At the Farmer's Market and with the CSA members, everyone loves Fresh Eggs from the Happy Hens. The girls were pretty happy with their two coops, large fenced in area, fresh veggies and lots of different grains. I wanted more......
More space--free range? Nope, not on my porch railings, in the gardens, on the vehicles, and I sure don't want to start hunting eggs every day.
Enter electric poultry netting with handy dandy step in posts. I settled on a 160' length and I already had a fence charger, so a couple of weeks ago I set up a new patch of ground for the girls, adjacent to their existing pen. They loved it so much I didn't have to mow. Now to get the fence in another position, further away, so they still have access to their nest boxes, water, and feed. Voila! The chicken tunnel was born......
I jokingly named it the "chunnel" but after looking that term up on line, other people besides myself think the English language is lacking in creative words here and there. The chunnel is made from concrete reinforcing "ladders" that are bent into a hoop shape and pushed into the ground. The chicken wire is then draped over top and attached at ground level with wire staples. It leads from a small opening in their pen to the electric fencing that you see in this picture.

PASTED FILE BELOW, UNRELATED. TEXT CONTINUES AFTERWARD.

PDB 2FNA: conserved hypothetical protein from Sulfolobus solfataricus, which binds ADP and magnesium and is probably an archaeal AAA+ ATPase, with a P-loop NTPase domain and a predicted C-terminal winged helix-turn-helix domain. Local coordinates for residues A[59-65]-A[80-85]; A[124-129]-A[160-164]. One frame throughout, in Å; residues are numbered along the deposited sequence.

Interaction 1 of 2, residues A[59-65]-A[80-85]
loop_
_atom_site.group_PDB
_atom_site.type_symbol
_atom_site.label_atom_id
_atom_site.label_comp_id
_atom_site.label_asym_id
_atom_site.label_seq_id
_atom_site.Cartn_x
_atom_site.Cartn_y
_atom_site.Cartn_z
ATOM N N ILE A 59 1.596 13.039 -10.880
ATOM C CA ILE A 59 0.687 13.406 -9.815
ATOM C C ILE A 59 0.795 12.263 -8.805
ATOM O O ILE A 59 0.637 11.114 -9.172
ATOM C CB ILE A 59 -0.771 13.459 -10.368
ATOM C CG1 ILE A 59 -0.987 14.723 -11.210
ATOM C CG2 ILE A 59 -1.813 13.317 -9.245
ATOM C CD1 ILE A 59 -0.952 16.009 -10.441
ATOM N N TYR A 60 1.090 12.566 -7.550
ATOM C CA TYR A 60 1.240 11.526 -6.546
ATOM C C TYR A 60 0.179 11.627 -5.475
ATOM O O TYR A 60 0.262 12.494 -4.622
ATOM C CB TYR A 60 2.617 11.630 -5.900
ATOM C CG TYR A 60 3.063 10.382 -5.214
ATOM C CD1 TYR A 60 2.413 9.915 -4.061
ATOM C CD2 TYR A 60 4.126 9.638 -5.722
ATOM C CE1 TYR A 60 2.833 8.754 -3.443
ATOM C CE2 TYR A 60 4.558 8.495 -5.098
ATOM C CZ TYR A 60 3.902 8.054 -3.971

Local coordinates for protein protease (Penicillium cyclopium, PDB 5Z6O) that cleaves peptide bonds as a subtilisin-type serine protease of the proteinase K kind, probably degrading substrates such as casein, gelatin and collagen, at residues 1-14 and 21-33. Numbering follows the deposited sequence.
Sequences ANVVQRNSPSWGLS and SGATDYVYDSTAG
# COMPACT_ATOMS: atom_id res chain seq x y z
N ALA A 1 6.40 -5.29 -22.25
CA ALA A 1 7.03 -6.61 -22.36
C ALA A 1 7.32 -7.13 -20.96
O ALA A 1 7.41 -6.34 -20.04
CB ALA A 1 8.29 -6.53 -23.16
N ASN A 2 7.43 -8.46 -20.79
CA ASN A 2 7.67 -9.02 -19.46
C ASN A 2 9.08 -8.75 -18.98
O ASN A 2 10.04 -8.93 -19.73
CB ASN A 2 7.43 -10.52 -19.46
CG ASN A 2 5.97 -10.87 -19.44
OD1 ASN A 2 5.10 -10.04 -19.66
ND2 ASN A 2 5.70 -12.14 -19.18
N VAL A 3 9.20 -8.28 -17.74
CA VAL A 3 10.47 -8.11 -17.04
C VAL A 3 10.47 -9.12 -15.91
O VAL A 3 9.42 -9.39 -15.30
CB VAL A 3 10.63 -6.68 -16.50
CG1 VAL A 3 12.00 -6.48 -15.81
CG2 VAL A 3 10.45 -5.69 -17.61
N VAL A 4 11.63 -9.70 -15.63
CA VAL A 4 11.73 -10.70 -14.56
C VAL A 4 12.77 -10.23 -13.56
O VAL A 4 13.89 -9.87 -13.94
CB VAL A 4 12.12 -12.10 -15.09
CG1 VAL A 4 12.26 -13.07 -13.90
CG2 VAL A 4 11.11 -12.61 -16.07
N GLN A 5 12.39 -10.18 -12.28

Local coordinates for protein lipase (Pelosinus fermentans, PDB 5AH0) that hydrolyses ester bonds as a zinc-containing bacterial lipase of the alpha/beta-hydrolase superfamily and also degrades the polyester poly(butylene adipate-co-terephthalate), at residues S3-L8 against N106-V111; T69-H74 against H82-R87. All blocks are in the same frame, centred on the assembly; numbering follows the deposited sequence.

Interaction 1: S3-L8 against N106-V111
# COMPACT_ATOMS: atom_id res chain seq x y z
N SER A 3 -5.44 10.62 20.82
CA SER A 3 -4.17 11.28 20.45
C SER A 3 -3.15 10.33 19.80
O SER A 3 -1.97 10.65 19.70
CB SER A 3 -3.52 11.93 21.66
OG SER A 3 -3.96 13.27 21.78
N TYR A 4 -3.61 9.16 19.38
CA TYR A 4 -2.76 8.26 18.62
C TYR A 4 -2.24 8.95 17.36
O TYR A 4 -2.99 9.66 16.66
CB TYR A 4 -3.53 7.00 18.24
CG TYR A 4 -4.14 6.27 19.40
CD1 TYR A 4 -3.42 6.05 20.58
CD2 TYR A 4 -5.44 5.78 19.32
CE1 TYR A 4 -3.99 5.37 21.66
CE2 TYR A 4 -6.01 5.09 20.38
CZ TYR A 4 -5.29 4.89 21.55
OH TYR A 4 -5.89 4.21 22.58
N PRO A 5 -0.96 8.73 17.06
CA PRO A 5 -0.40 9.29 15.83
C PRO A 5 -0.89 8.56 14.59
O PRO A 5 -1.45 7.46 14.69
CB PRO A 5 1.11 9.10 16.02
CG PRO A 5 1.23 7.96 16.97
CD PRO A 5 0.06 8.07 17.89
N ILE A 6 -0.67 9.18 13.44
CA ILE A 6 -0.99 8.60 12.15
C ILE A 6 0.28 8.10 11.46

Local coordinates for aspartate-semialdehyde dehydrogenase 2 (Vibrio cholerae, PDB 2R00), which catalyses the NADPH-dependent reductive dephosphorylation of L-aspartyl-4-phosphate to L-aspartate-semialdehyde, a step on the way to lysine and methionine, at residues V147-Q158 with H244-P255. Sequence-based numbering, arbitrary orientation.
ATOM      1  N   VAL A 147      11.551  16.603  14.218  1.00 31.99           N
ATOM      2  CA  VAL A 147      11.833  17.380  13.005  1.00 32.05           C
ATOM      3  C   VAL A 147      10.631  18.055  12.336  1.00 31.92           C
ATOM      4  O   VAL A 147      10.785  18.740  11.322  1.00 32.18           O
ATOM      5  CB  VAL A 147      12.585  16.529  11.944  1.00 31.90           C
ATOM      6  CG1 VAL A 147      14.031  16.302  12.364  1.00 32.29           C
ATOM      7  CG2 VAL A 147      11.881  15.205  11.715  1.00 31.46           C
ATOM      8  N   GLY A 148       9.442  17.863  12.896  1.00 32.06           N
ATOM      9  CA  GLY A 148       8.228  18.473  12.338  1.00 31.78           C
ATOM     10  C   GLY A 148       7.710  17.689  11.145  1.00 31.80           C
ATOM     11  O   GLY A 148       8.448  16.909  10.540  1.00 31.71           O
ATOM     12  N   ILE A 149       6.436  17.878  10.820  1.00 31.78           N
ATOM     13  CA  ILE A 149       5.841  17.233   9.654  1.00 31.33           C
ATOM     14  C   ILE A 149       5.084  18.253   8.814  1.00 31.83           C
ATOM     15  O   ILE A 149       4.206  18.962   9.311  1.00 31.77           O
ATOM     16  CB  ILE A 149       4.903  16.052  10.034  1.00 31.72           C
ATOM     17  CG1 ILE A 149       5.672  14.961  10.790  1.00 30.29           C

I wondered how long it would take them to enter the tunnel, and I timed it--12 seconds exactly! Chickens are very curious creatures. The netting is 42" high which must have been researched because a few times one of the girls has attempted the flight out, but came in contact with the fence and decided against trying again.
The farm dog Hattie (aka Battie Hattie, the Kooky Catahoula) decided to sniff the fence. Evidently she had never felt electric shock before because she screamed and ran into the woods and up the hill behind the house, screaming the whole way. She doesn't go near the fence any more.
Once they wear out this patch of ground I'll move the entire compound to new territory.